Lawmakers predict that if approved, it would result in approximately $70 million annually in new revenue, with $40 million for public school capital construction.  Medical marijuana would not be subject to the new taxes. 

    New Jersey voters will consider two legislative-referred constitutional amendments.  Public Question 1 would increase the minimum wage to $8.25 per hour with annual adjustments for inflation beginning January 1, 2014.  The current minimum wage is $7.25, the same as the current federal wage.  

    Public Question 2 will allow veterans organizations to raise money through hosting games of chance like bingo and raffles.  Currently only senior citizens groups can do so. 

    New York voters will consider a constitutional amendment to increase the retirement age for judges on the Supreme Court and the Court of Appeals.  Under the measure, judges on the Court of Appeals, the state's highest court, would be allowed to complete their 14-year terms even once they pass the current retirement age of 70.  State Supreme Court judges, who also have a retirement age of 70, though they can seek a special re-certification every years that permits them to serve until 76, would be permitted to serve until they turn 80.  

    Voters will also consider a constitutional amendment to permit as many as seven new casinos.  The state's five existing casinos are all on Indian reservations. 

    Texas voters will consider 9 legislatively-referred constitutional amendments, including a measure (Proposition 5) that would allow seniors to purchase homes using reverse mortgages.  Texas is currently the only state that does not permit the practice.  A reverse mortgage allows seniors to receive equity payments each month while staying in their home, and the reverse mortgage is paid back with interest after the house is sold when the owner moves out or dies.  Currently, only those who already have a conventional mortgage could convert it into a reverse mortgage.  Passage of the measure would allow people to purchase a home and get a reverse mortgage in the same transaction.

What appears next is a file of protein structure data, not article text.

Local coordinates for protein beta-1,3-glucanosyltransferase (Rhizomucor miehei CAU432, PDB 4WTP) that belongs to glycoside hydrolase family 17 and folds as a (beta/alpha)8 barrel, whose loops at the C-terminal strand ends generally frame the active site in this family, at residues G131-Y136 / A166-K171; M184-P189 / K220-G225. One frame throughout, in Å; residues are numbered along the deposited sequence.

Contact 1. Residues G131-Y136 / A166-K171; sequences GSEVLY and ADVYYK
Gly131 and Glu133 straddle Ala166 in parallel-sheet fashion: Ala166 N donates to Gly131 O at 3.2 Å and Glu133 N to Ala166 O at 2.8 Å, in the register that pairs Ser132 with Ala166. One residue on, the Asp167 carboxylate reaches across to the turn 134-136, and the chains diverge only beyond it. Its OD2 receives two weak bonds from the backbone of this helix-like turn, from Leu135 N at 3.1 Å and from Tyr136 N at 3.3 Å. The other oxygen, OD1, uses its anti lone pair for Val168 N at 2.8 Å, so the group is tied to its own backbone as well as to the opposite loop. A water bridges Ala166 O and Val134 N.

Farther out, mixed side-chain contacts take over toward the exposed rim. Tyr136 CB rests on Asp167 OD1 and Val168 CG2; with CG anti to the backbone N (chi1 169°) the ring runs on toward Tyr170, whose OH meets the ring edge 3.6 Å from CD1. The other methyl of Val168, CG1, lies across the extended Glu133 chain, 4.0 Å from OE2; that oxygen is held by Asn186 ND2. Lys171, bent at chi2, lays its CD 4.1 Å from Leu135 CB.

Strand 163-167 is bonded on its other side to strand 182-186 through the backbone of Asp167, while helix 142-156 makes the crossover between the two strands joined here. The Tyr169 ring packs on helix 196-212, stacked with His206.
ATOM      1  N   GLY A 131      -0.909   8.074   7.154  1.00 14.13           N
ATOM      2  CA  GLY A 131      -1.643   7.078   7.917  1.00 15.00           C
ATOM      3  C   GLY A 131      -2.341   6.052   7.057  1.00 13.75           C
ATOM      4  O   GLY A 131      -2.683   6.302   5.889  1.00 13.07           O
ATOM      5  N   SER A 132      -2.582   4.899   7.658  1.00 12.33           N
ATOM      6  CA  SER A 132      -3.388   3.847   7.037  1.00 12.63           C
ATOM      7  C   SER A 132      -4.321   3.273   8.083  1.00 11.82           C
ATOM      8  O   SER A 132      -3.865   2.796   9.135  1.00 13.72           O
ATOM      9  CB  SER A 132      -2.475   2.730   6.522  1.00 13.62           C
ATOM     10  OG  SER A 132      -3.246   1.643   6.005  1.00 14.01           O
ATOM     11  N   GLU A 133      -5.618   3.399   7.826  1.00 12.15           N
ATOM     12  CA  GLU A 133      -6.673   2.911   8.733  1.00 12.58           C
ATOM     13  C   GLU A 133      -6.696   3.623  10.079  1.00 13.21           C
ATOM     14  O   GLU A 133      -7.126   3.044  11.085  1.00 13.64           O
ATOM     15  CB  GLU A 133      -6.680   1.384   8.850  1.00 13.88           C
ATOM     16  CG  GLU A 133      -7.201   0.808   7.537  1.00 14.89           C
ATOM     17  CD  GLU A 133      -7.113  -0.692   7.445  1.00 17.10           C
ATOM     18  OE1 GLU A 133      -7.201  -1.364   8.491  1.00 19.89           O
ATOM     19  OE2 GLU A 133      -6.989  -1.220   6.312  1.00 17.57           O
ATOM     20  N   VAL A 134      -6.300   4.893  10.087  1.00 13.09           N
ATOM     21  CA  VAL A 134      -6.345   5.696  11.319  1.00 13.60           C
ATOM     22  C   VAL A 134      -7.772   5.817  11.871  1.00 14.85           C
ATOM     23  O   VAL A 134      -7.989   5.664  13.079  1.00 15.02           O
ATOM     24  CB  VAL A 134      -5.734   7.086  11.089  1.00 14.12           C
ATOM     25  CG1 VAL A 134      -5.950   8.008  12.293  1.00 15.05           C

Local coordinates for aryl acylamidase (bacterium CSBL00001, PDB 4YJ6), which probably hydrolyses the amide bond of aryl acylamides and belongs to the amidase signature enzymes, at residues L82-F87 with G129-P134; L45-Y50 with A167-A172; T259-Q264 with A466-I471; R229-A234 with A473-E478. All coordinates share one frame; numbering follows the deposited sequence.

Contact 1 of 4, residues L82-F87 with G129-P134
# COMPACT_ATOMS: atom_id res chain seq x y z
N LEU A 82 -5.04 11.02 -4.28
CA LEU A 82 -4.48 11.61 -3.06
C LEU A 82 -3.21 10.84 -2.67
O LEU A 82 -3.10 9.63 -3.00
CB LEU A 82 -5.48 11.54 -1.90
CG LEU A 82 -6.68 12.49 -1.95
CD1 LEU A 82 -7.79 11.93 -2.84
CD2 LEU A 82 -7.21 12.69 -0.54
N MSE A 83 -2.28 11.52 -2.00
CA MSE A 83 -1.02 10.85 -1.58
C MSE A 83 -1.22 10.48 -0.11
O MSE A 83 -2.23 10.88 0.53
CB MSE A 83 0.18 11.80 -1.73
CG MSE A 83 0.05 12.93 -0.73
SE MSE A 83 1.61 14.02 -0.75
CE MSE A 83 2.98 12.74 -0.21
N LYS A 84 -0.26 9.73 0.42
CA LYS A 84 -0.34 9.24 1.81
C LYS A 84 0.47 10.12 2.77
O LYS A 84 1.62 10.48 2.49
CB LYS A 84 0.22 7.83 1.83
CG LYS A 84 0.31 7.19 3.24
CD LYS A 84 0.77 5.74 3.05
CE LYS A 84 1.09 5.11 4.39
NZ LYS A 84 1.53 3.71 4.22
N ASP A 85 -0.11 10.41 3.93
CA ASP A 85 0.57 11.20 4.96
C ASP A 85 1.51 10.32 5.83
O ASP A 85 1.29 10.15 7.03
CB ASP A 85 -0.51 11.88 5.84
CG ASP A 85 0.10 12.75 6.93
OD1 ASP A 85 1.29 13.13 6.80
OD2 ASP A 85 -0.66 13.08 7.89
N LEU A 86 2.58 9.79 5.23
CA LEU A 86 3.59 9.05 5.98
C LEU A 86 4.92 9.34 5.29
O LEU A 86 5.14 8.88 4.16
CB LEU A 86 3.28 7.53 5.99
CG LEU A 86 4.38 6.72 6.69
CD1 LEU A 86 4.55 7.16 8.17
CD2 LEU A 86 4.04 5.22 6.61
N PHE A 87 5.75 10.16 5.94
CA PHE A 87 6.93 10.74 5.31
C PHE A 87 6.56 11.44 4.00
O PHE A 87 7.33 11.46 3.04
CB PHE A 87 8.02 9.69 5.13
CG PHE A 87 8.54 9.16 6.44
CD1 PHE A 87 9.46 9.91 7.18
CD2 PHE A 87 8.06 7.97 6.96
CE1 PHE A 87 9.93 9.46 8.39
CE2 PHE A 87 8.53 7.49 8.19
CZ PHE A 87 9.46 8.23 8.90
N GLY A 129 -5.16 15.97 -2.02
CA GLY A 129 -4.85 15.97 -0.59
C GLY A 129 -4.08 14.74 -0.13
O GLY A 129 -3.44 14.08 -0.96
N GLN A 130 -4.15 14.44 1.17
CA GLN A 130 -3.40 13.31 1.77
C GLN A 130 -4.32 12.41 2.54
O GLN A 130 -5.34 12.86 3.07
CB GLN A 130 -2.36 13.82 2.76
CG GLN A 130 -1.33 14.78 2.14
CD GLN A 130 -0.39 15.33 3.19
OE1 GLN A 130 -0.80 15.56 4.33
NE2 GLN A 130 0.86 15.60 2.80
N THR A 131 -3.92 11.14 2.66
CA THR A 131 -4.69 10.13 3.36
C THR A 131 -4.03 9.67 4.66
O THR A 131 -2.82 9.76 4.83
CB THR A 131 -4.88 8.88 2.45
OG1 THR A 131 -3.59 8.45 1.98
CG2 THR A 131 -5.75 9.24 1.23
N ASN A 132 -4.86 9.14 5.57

Proposition 6 would move $2 billion from the state's rainy day fund to create a new State Water Implementation Fund to finance water projects outlined in the state's 50-year water plan. 

    Washington voters will weigh in on two initiatives.  The first relates to the initiative process itself.  Initiative 517 would make it easier to get proposals on the ballot.  It would require that voters be allowed to consider any proposal that qualifies for the ballot, even if a lawsuit has been filed against it.  It would also give supporters a year, instead of the current six months, to collect signatures and make it a misdemeanor to interfere with the signature-gathering process.  Some business owners are opposed to the measure, arguing that it would affect their ability to deal with aggressive signature gatherers bothering their patrons. 

    Initiative 522, if passed, would make Washington the first state in the nation to require genetically modified food to be labeled as such.  Specifically, it would require any food sold for retail that contains genetically-engineered ingredients to be labeled on the front of the packaging "clearly and conspicuously."  Restaurants would be exempt.  It is the most expensive ballot initiative campaign in state history, with the measure's opponents raising nearly $22 million, with large donations from out-of-state agribusiness companies like Monsanto.  Supporters have raised nearly $7 million.